Finding myself in the Middle East

Tuesday, March 6, 2012

Who is This Girl I See?

When her teacher told me to get her into Gam Saffah, so that she would be able to learn how rules worked, how to sit in a circle with everyone else, how to color in the lines and speak Hebrew fluently, I thought, Good. She won't go through what I went through, to figure it all out. No one will take advantage, no one will abuse my dreamy little girl the way I, ever the dreamer, ever not living in the present, was taken advantage of and abused.

But now I am not so sure.

Someone wise once told me that the worst thing that a parent can do is live through their children. I always thought that this was meant in terms of ambition, like those mothers who live through their daughters who are child actors or pageant queens.

But maybe it also means that we should not see ourselves in our children, because our reflections can block the real light that they are casting.

Because, she is not me. She is she.

Is it the way that you are like me, little girl, or the way that you are unlike me that I love best?



"! I can't remember the word! Ima!"

And I feel with you in that. I lose words, too, when they are most important. I get teary-eyed when you do that, little girl, and when I tuck you in at night I give you extra kisses.

You look expectantly towards the ceiling when directed to find your shoes near the couch, and my nickname was Space Cadet when I was little, coined when I went down to the basement to get a case of plastic spoons and emerged an hour later bearing a lone jar of mayonnaise.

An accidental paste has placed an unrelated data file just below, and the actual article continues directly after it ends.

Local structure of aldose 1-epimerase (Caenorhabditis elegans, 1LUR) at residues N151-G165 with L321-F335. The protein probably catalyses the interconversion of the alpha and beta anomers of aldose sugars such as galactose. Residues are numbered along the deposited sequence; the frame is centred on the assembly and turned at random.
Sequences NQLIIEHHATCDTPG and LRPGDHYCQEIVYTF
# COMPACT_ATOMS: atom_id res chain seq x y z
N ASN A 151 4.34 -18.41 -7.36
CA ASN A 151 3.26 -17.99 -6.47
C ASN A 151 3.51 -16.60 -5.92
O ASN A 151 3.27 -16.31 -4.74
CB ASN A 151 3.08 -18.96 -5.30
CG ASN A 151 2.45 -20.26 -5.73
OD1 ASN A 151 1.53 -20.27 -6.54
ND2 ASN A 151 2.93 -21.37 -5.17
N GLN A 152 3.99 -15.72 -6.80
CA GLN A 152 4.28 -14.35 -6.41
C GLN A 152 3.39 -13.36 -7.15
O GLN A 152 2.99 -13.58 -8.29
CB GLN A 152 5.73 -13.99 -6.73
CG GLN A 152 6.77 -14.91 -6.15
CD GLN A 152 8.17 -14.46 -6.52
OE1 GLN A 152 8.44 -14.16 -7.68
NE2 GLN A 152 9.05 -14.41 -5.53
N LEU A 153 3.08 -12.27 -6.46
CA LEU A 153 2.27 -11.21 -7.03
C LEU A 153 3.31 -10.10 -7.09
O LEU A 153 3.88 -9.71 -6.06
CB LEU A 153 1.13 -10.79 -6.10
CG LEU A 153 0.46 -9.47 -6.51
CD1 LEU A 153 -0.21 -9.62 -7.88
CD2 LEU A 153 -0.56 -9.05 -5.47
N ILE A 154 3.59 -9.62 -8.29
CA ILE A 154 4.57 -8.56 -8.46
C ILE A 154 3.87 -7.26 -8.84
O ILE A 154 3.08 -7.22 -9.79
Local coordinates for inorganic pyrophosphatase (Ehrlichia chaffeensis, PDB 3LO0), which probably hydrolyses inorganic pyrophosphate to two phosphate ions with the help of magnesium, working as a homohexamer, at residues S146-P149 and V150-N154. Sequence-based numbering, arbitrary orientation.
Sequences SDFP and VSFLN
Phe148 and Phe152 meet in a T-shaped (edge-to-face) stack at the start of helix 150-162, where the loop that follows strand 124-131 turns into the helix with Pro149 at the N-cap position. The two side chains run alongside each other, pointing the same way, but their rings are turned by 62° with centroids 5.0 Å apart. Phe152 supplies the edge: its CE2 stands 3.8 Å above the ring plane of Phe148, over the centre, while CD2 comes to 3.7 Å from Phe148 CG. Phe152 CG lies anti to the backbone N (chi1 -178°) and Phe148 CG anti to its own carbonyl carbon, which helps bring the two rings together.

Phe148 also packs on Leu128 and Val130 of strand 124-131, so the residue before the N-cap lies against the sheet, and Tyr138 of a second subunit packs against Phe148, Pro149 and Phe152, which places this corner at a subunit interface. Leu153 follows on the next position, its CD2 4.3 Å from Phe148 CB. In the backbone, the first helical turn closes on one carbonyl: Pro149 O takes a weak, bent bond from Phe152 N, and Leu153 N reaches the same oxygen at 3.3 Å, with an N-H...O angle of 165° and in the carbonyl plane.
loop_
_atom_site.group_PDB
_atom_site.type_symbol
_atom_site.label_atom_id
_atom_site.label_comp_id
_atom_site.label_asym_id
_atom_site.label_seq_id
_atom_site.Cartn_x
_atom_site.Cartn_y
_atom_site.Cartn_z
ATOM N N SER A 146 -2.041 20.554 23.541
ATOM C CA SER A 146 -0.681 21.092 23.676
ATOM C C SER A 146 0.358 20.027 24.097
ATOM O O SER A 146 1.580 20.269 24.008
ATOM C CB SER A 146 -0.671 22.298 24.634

You are bewildered by large groups, and I remember, after most of junior high was crowded in social confusion and hiding books and sketch pads underneath school books, deciding that to become popular was simply a question of science, and I figured it out like a formula. (Then promptly lost interest.)

You are so like me, my little girl, my Coco-pop.

And then I see your brown button eyes, so unlike my narrow green ones. Your auburn hair--I was blonde at your age--the tiny mole beside your upturned nose that you got from your Abba. You see things that I would never see, because you are not me. You are you, I sometimes realize with a start, when you surprise me with a thought that I would never think.

You are you.

I love you, my little sweet girl, my monkey-in-the-middle. Just like me.

I love you when you surprise me by being you.

I need to think if Gan Saffa is something that I need to heal my own kindergarten self, or something you, my-daughter-who-is-not-me, needs.

I need to clear the mirror, and look straight at you.

And you know?

I love you--the whole you--best.


postpunkchronicles said...

oh so sweet! You are so very right. I see myself in my kids so often I have a hard time seeing them for who they are, and what they can do, and what they might like or be like... I don't put pressure on them to be like me, but I assume that like me they have my same fears and challenges and so I limit them, scared they will be hurt in life by the very same things that have hurt me in life. I need to learn how to let them be them.

Grace said...

I consider it such a blessing that my daughter is adopted. It gives us both the gift of being able to let her grow up to be who she is. She is not me, she is entirely herself.

Sure, she picks up my behaviors, sense of humor, ways of speaking, but her likes and dislikes, stubbornness, favorites and passions are all her own.

I like it, it's like watching film developing, when you don't know what the picture is going to be.


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